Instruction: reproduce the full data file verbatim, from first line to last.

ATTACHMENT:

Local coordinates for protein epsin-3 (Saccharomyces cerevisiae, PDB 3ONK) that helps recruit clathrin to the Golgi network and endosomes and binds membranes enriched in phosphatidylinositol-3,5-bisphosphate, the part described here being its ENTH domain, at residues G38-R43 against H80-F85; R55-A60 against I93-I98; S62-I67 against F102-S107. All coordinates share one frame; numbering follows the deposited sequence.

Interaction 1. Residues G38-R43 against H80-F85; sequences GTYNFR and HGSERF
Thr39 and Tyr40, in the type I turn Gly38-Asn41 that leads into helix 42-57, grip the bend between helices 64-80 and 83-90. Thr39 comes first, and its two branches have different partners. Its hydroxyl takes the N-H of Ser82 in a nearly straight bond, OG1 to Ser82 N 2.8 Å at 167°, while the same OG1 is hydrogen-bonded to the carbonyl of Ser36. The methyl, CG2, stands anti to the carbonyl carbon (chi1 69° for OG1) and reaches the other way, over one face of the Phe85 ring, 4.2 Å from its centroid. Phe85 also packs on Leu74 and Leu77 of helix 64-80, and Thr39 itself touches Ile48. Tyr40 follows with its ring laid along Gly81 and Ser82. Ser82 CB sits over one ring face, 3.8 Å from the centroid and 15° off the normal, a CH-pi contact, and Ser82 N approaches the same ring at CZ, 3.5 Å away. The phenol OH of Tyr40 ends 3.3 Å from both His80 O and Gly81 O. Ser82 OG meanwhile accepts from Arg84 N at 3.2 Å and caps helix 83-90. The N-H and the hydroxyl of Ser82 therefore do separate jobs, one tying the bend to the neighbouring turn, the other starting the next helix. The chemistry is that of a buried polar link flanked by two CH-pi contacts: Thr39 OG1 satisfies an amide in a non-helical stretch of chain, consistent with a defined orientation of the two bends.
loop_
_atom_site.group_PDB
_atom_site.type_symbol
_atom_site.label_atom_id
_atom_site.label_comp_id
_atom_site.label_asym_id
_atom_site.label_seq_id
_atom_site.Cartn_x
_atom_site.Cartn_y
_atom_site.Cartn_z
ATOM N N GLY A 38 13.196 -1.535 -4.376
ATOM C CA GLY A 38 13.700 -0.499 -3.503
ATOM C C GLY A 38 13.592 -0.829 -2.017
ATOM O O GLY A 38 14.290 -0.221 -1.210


Local coordinates for protein epsin-3 (Saccharomyces cerevisiae, PDB 3ONK) that helps recruit clathrin to the Golgi network and endosomes and binds membranes enriched in phosphatidylinositol-3,5-bisphosphate, the part described here being its ENTH domain, at residues G38-R43 against H80-F85; R55-A60 against I93-I98; S62-I67 against F102-S107. All coordinates share one frame; numbering follows the deposited sequence.

Interaction 1. Residues G38-R43 against H80-F85; sequences GTYNFR and HGSERF
Thr39 and Tyr40, in the type I turn Gly38-Asn41 that leads into helix 42-57, grip the bend between helices 64-80 and 83-90. Thr39 comes first, and its two branches have different partners. Its hydroxyl takes the N-H of Ser82 in a nearly straight bond, OG1 to Ser82 N 2.8 Å at 167°, while the same OG1 is hydrogen-bonded to the carbonyl of Ser36. The methyl, CG2, stands anti to the carbonyl carbon (chi1 69° for OG1) and reaches the other way, over one face of the Phe85 ring, 4.2 Å from its centroid. Phe85 also packs on Leu74 and Leu77 of helix 64-80, and Thr39 itself touches Ile48. Tyr40 follows with its ring laid along Gly81 and Ser82. Ser82 CB sits over one ring face, 3.8 Å from the centroid and 15° off the normal, a CH-pi contact, and Ser82 N approaches the same ring at CZ, 3.5 Å away. The phenol OH of Tyr40 ends 3.3 Å from both His80 O and Gly81 O. Ser82 OG meanwhile accepts from Arg84 N at 3.2 Å and caps helix 83-90. The N-H and the hydroxyl of Ser82 therefore do separate jobs, one tying the bend to the neighbouring turn, the other starting the next helix. The chemistry is that of a buried polar link flanked by two CH-pi contacts: Thr39 OG1 satisfies an amide in a non-helical stretch of chain, consistent with a defined orientation of the two bends.
loop_
_atom_site.group_PDB
_atom_site.type_symbol
_atom_site.label_atom_id
_atom_site.label_comp_id
_atom_site.label_asym_id
_atom_site.label_seq_id
_atom_site.Cartn_x
_atom_site.Cartn_y
_atom_site.Cartn_z
ATOM N N GLY A 38 13.196 -1.535 -4.376
ATOM C CA GLY A 38 13.700 -0.499 -3.503
ATOM C C GLY A 38 13.592 -0.829 -2.017
ATOM O O GLY A 38 14.290 -0.221 -1.210